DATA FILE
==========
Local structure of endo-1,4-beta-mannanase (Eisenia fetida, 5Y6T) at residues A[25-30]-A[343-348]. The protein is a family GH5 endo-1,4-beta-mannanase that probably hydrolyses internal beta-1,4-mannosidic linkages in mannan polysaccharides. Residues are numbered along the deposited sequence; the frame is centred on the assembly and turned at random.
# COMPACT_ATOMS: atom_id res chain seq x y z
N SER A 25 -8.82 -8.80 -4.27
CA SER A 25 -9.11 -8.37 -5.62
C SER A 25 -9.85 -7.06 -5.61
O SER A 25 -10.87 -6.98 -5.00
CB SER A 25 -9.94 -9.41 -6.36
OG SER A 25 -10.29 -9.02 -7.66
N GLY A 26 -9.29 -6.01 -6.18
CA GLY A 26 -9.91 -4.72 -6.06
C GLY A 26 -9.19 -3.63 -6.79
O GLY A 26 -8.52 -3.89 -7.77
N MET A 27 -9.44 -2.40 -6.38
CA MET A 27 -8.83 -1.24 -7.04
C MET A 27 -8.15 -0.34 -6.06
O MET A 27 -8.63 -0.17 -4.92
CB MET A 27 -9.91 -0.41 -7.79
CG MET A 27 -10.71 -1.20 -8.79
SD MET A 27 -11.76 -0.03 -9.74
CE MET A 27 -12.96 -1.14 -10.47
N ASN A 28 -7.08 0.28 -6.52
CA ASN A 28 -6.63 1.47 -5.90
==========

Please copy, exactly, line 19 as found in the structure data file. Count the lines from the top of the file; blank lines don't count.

SD MET A 27 -11.76 -0.03 -9.74